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Petrogenetic Evolution, Geometries and Intrusive Styles of the Early Cenozoic Saucer-Shaped Sills of the Faroe Islands

HANSEN, JOGVAN (2011) Petrogenetic Evolution, Geometries and Intrusive Styles of the Early Cenozoic Saucer-Shaped Sills of the Faroe Islands. Doctoral thesis, Durham University.

PDF (Ph.D. thesis in geology 2011 by Jogvan Hansen) - Accepted Version
[img]Plain Text (Subsidiary material in support of thesis/candidate - references to research journal papers) - Supplemental Material


Geometries of sills intruded into the lava pile of the Faroe Island Basalt Group (FIBG), which were targeted in this study, were mostly recorded by conventional mapping methods where measured distances and positions were plotted onto accurate topographic maps aided by the use of high-quality photos of relevant outcrops. These data were subsequently used to manually plot 2D profiles along selected tracks and to produce electronic 3D maps using ArcGIS software.
The general geometries of the investigated sills, measured at lateral scales ranging from a few metres to a few kilometres and at vertical scales ranging from a few metres to a few hundred metres, differ somewhat from typical sill geometries reported previously for sills intruded into sedimentary successions. The ubiquitous saucer-shapes of the sills from this study, which generally curve upwards in a gradual manner from inner sub-horizontal sections to steeper outer margins, contrast with the common angular transitions from inner sub-horizontal to outer steeper sections of sills reported from sedimentary host-rocks. In this thesis we explore possible alternatives to already existing theories on sill emplacement in sedimentary successions.
Major and trace element compositions for samples representing most of the sills exposed in the Faroe Islands have been determined by means of XRF and ICP-MS analyses. Geochemically most of these sills can be grouped into two main categories characterised either by high or by low TiO2 contents. Different sorts/types of metasomatism of source rocks to high-TiO2 versus low-TiO2 sills are indicated by different Nb and Ta anomalies. Modelling by means of REE and other trace elements suggest that much of the compositional differences between these two main categories can be explained by various degrees of partial melting of broadly similar mantle sources. Additional fractionation and accumulation of plagioclase modified some of the melts that gave rise to the actual sills. The initial partial melting event probably occurred at depths slightly shallower than the lower limit of the garnet stability field at ~85 km while plagioclase crystallisation/accumulation most likely occurred at depths shallower than ~18 km. Isotopic compositions may point to very slight contamination of some sills with crustal material.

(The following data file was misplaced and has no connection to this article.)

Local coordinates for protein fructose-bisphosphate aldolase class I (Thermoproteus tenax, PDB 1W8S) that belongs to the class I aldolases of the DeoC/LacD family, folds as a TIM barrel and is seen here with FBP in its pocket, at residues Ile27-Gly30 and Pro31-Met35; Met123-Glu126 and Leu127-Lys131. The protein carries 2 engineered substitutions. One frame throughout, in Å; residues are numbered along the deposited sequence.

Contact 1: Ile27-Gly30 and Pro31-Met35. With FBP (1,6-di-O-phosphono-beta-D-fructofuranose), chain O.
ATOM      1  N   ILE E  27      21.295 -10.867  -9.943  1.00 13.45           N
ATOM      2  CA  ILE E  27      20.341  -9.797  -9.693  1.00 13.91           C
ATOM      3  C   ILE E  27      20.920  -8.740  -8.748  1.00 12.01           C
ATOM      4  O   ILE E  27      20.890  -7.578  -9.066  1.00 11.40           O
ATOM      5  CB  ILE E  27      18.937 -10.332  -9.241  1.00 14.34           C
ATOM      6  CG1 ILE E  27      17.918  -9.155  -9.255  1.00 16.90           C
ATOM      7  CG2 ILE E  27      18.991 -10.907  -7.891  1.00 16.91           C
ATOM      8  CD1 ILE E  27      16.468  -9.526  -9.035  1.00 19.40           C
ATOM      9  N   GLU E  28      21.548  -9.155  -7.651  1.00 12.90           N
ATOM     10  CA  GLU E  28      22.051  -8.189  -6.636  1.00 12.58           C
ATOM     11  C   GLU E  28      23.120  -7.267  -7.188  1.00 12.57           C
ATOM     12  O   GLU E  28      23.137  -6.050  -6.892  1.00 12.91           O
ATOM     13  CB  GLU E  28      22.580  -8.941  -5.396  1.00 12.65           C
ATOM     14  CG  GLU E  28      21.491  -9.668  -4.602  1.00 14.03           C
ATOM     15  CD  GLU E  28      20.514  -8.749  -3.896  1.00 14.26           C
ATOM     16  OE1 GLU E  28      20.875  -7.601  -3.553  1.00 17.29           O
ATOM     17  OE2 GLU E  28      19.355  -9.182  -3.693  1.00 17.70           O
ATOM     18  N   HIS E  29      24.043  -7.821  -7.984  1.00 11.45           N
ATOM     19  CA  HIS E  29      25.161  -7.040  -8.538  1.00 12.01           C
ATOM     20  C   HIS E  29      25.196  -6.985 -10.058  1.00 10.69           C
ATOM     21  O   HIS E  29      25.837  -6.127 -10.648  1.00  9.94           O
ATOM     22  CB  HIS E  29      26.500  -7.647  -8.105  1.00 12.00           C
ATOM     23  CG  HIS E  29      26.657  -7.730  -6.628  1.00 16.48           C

Item Type:Thesis (Doctoral)
Award:Doctor of Philosophy
Keywords:"North Atlantic Igneous Province" "Faroe Islands" "Saucer-shaped sills" "Flood basalts" "Distinct partial melting" "Fractional crystallisation and accumulation" "Crustal contamination"
Faculty and Department:Faculty of Science > Earth Sciences, Department of
Thesis Date:2011
Copyright:Copyright of this thesis is held by the author
Deposited On:26 Jun 2012 12:35

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